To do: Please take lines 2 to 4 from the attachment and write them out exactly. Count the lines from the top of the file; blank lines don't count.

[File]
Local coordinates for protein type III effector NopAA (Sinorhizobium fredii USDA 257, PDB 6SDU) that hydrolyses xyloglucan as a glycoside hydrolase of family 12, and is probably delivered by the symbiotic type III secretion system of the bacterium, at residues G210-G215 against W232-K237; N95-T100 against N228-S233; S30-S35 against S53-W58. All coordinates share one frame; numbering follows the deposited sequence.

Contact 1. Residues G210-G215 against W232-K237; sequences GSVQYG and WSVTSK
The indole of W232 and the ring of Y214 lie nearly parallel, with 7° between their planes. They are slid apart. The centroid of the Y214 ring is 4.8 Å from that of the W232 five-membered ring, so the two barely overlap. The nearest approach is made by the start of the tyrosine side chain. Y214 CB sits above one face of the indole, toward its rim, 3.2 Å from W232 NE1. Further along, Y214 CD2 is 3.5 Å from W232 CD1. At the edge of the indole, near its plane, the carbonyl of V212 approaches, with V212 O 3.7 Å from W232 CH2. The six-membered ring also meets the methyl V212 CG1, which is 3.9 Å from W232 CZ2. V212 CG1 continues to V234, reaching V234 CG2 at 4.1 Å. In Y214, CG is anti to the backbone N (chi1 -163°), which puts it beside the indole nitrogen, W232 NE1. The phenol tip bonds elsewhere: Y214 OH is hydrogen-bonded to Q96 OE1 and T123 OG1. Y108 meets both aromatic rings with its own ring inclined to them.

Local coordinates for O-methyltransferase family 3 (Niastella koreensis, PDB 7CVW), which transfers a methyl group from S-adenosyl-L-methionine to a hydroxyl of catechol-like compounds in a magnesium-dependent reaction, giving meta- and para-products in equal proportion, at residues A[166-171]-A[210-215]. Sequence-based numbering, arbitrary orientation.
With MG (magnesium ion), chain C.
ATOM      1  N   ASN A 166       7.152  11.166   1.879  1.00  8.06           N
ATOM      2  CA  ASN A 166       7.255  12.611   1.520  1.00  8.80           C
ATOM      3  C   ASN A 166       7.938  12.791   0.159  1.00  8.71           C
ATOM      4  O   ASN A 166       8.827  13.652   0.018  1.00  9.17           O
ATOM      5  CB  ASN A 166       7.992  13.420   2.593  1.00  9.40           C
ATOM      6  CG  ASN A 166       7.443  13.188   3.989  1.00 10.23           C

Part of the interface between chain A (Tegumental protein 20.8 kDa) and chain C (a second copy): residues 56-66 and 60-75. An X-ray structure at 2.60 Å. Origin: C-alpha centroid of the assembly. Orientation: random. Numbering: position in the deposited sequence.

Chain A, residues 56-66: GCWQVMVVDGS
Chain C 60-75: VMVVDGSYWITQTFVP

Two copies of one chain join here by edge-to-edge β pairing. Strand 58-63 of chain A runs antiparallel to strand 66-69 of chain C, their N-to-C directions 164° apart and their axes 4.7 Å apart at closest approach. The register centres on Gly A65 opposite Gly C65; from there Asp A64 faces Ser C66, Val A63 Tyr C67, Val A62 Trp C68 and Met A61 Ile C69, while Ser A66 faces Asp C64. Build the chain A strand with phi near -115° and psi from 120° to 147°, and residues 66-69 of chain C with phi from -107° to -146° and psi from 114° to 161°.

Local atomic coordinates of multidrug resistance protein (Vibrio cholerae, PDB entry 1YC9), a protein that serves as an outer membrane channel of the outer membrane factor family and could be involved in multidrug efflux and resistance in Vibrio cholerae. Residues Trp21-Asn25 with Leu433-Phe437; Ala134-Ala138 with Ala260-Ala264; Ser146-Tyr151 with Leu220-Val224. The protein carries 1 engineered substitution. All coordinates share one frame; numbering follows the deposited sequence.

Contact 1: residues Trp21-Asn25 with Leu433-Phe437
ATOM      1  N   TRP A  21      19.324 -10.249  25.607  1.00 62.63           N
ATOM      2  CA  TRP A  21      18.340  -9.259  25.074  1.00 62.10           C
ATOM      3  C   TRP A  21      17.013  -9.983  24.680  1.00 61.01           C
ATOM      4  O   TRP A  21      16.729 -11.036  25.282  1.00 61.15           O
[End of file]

Contact 1. Residues G210-G215 against W232-K237; sequences GSVQYG and WSVTSK
The indole of W232 and the ring of Y214 lie nearly parallel, with 7° between their planes. They are slid apart. The centroid of the Y214 ring is 4.8 Å from that of the W232 five-membered ring, so the two barely overlap. The nearest approach is made by the start of the tyrosine side chain. Y214 CB sits above one face of the indole, toward its rim, 3.2 Å from W232 NE1. Further along, Y214 CD2 is 3.5 Å from W232 CD1. At the edge of the indole, near its plane, the carbonyl of V212 approaches, with V212 O 3.7 Å from W232 CH2. The six-membered ring also meets the methyl V212 CG1, which is 3.9 Å from W232 CZ2. V212 CG1 continues to V234, reaching V234 CG2 at 4.1 Å. In Y214, CG is anti to the backbone N (chi1 -163°), which puts it beside the indole nitrogen, W232 NE1. The phenol tip bonds elsewhere: Y214 OH is hydrogen-bonded to Q96 OE1 and T123 OG1. Y108 meets both aromatic rings with its own ring inclined to them.

Local coordinates for O-methyltransferase family 3 (Niastella koreensis, PDB 7CVW), which transfers a methyl group from S-adenosyl-L-methionine to a hydroxyl of catechol-like compounds in a magnesium-dependent reaction, giving meta- and para-products in equal proportion, at residues A[166-171]-A[210-215]. Sequence-based numbering, arbitrary orientation.